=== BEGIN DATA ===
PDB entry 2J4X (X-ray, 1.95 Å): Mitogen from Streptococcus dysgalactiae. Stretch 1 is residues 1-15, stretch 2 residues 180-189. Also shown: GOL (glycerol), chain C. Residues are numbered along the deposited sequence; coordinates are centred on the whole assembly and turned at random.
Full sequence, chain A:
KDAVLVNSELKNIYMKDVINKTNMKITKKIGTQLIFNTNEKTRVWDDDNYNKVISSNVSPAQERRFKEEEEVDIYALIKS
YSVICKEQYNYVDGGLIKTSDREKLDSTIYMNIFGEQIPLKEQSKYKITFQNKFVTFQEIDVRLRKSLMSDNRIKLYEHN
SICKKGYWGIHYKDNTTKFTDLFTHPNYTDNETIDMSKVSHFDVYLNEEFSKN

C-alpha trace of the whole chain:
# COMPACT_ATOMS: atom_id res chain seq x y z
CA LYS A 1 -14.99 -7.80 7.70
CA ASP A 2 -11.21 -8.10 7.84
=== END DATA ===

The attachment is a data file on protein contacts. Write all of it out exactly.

PDB entry 2J4X (X-ray, 1.95 Å): Mitogen from Streptococcus dysgalactiae. Stretch 1 is residues 1-15, stretch 2 residues 180-189. Also shown: GOL (glycerol), chain C. Residues are numbered along the deposited sequence; coordinates are centred on the whole assembly and turned at random.
Full sequence, chain A:
KDAVLVNSELKNIYMKDVINKTNMKITKKIGTQLIFNTNEKTRVWDDDNYNKVISSNVSPAQERRFKEEEEVDIYALIKS
YSVICKEQYNYVDGGLIKTSDREKLDSTIYMNIFGEQIPLKEQSKYKITFQNKFVTFQEIDVRLRKSLMSDNRIKLYEHN
SICKKGYWGIHYKDNTTKFTDLFTHPNYTDNETIDMSKVSHFDVYLNEEFSKN

C-alpha trace of the whole chain:
# COMPACT_ATOMS: atom_id res chain seq x y z
CA LYS A 1 -14.99 -7.80 7.70
CA ASP A 2 -11.21 -8.10 7.84